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NASA’s Europa Mission Begins With Selection Of Science Instruments


Bizarre features on Europa’s icy surface. Credits: NASA/JPL-Caltech

Bizarre features on Europa’s icy surface. Credits: NASA/JPL-Caltech

NASA has selected nine science instruments for a mission to Jupiter’s moon Europa, to investigate whether the mysterious icy moon could harbor conditions suitable for life.

NASA’s Galileo mission yielded strong evidence that Europa, about the size of Earth’s moon, has an ocean beneath a frozen crust of unknown thickness. If proven to exist, this global ocean could have more than twice as much water as Earth. With abundant salt water, a rocky sea floor, and the energy and chemistry provided by tidal heating, Europa could be the best place in the solar system to look for present day life beyond our home planet.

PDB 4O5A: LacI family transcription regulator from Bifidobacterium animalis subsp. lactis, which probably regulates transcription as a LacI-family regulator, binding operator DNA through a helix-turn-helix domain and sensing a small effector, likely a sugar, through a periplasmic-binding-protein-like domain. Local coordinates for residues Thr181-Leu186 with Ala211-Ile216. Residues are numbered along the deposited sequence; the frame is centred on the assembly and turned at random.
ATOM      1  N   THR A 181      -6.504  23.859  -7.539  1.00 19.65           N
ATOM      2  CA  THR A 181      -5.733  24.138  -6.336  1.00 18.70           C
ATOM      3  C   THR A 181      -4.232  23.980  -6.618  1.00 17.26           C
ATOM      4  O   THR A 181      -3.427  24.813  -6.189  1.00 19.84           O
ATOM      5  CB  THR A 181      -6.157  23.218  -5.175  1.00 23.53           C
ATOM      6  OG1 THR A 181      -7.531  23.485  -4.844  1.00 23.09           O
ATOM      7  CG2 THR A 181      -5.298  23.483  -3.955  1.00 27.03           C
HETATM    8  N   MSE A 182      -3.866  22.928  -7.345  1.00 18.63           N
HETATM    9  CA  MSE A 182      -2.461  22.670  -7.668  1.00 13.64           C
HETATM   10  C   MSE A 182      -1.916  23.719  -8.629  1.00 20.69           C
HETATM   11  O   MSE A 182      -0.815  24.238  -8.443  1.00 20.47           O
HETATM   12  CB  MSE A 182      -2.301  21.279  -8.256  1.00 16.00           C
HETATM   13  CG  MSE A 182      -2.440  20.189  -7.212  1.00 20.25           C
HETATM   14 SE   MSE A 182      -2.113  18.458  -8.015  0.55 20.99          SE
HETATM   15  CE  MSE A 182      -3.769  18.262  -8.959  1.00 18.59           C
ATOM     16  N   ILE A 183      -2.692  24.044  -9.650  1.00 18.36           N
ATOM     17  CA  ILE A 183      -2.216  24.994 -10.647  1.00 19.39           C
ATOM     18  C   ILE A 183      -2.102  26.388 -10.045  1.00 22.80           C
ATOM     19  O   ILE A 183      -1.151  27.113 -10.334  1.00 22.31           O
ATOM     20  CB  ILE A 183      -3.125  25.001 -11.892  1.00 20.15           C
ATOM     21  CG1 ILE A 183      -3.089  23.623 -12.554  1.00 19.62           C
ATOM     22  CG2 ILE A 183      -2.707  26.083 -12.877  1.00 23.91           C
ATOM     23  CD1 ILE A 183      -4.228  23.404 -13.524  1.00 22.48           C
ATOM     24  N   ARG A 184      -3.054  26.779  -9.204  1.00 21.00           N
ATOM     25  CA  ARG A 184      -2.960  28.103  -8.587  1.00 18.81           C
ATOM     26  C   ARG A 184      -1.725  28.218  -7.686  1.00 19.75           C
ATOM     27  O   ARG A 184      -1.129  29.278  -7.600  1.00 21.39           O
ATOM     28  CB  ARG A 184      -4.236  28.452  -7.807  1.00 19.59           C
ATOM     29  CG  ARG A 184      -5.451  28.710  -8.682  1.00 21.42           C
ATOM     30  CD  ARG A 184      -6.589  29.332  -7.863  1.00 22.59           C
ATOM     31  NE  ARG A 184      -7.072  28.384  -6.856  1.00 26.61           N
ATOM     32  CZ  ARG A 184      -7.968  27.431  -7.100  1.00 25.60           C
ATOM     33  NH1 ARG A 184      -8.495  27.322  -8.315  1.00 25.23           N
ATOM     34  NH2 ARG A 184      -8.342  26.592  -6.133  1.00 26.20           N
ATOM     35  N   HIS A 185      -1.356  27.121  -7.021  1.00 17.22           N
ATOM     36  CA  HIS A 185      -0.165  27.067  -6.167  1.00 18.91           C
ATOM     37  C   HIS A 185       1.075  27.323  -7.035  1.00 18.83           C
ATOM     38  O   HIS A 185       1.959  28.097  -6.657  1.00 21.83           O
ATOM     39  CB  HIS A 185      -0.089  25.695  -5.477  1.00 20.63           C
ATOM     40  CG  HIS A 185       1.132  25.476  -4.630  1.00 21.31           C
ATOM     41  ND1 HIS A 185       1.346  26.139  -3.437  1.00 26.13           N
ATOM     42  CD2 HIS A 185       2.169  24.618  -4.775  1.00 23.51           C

“Europa has tantalized us with its enigmatic icy surface and evidence of a vast ocean, following the amazing data from 11 flybys of the Galileo spacecraft over a decade ago and recent Hubble observations suggesting plumes of water shooting out from the moon,” said John Grunsfeld, associate administrator for NASA’s Science Mission Directorate in Washington. “We’re excited about the potential of this new mission and these instruments to unravel the mysteries of Europa in our quest to find evidence of life beyond Earth.”

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NASA Research Reveals Europa’s Mystery Dark Material Could Be Sea Salt


 Image Credit: NASA/JPL-Caltech/SETI Institute

Image Credit: NASA/JPL-Caltech/SETI Institute

NASA laboratory experiments suggest the dark material coating some geological features of Jupiter’s moon Europa is likely sea salt from a subsurface ocean, discolored by exposure to radiation. The presence of sea salt on Europa’s surface suggests the ocean is interacting with its rocky seafloor — an important consideration in determining whether the icy moon could support life.